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State Leadership Working Towards Broadband Access for All

edWeb.net

If the workday of an adult typically requires seamless broadband access, then it’s reasonable that today’s students need the same access during their school day. The key is the state leadership to make broadband accessible to all.

A hidden, public internet asset that could get more kids online for learning

The Hechinger Report

Leverenz and other critics have singled out two educational nonprofits — Mobile Beacon and Mobile Citizen — both of which rake in millions of dollars a year from their national holdings of EBS licenses, while using just a fraction of the revenue to supply much-needed broadband access to students.

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Merritt Public Schools: How a Rural Oklahoma District Developed its Digital Learning Program

Education Superhighway

100 kbps per student may have been sufficient bandwidth when there were only 520 students and few devices, but as the student population and technology use grew, so did the district’s need for more robust broadband. Creating Guidelines Around Classroom Technology Use.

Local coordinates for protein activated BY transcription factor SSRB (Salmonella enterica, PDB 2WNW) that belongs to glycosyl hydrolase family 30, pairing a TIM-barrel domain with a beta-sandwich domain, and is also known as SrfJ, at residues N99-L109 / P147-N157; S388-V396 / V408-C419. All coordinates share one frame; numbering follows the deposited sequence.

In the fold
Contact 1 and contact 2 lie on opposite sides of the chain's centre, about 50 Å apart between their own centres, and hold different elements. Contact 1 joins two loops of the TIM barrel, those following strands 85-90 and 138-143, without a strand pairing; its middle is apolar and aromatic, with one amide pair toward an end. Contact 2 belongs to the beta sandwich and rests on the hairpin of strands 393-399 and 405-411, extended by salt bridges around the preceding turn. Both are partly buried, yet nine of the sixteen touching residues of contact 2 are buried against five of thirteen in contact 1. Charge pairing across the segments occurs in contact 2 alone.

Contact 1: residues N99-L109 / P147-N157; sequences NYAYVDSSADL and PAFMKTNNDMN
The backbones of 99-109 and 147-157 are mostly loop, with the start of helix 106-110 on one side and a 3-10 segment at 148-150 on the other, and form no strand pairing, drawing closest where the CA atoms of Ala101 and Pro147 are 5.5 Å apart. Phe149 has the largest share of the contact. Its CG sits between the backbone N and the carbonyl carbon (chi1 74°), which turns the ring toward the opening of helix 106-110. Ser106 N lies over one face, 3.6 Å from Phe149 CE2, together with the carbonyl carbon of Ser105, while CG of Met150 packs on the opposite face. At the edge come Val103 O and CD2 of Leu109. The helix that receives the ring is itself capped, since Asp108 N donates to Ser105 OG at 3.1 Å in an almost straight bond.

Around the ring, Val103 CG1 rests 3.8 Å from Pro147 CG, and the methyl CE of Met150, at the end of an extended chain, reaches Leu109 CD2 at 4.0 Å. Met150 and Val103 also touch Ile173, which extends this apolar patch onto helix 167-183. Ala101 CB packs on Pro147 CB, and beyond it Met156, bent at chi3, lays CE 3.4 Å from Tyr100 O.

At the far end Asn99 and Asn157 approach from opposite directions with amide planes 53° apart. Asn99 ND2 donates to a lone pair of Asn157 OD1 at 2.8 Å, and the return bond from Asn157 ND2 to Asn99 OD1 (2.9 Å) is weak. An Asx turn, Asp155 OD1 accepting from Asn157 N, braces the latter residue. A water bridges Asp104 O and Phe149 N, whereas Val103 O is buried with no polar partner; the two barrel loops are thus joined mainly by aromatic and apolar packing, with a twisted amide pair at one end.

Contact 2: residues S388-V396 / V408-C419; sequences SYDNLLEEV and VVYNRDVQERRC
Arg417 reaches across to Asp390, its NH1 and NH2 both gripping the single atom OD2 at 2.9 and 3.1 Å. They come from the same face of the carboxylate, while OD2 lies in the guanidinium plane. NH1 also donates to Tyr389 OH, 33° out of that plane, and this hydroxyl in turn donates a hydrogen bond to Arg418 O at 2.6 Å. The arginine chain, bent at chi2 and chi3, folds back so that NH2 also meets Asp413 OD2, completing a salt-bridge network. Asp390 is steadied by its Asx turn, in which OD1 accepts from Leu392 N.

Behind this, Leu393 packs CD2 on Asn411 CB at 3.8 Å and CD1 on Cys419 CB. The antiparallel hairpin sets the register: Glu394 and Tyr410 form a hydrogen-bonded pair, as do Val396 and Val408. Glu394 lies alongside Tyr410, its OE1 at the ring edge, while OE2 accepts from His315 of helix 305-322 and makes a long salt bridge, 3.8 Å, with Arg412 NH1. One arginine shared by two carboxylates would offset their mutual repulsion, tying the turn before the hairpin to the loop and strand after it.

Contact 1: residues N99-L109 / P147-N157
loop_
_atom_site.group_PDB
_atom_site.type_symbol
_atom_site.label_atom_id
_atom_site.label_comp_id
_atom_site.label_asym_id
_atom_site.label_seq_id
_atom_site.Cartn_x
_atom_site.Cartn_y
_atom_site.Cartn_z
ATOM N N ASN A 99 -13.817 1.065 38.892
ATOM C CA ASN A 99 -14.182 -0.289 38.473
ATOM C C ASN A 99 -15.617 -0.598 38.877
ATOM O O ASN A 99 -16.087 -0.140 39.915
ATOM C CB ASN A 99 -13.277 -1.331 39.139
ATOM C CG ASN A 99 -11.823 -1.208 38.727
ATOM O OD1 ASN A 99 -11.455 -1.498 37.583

Hack Education Weekly News

Hack Education

“Obama administration guidelines for LGBT student protections under Title IX remain in place, and the student codes at Liberty and Bob Jones Universities appear to violate them,” says Inside Higher Ed. Via Techcrunch : “ FCC votes to negate broadband privacy rules.” Via Campus Technology : “ Augmented and Virtual Reality Spending to Double in 2017.” Education Politics.

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Education Is the New Healthcare, and Other Trends Shaping Edtech Investing

Edsurge

Since 2017, investment has accelerated with $14 billion allocated, according to research firm HolonIQ. Today, 95 percent of teenagers have access to a smartphone, and the average teen is now spending more than 7 hours per day on their screens , including over 1.5

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Why the FCC’s E-rate Makes Funding High-Speed Internet a Slow Crawl

Edsurge

In 2017, the same survey reported 44 percent of respondents found the EPC portal “difficult to use,” compared with 50 percent in 2015 and 2016. A quarter of respondents rated the system neither easy nor difficult in the 2017 survey. Even more troublesome than the delays are flat-out denials, says Evan Marwell, CEO of EducationSuperHighway, a nonprofit that advocates for improved broadband in schools.

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